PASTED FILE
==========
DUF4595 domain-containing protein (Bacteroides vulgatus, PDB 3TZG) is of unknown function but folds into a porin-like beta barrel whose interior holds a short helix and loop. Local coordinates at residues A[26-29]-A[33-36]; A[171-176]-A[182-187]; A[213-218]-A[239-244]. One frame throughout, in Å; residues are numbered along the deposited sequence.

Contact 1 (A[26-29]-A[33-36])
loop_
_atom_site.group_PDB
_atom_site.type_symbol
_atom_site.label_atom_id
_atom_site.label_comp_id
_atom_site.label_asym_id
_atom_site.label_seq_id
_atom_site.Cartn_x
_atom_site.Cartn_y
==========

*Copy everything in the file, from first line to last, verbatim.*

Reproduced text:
DUF4595 domain-containing protein (Bacteroides vulgatus, PDB 3TZG) is of unknown function but folds into a porin-like beta barrel whose interior holds a short helix and loop. Local coordinates at residues A[26-29]-A[33-36]; A[171-176]-A[182-187]; A[213-218]-A[239-244]. One frame throughout, in Å; residues are numbered along the deposited sequence.

Contact 1 (A[26-29]-A[33-36])
loop_
_atom_site.group_PDB
_atom_site.type_symbol
_atom_site.label_atom_id
_atom_site.label_comp_id
_atom_site.label_asym_id
_atom_site.label_seq_id
_atom_site.Cartn_x
_atom_site.Cartn_y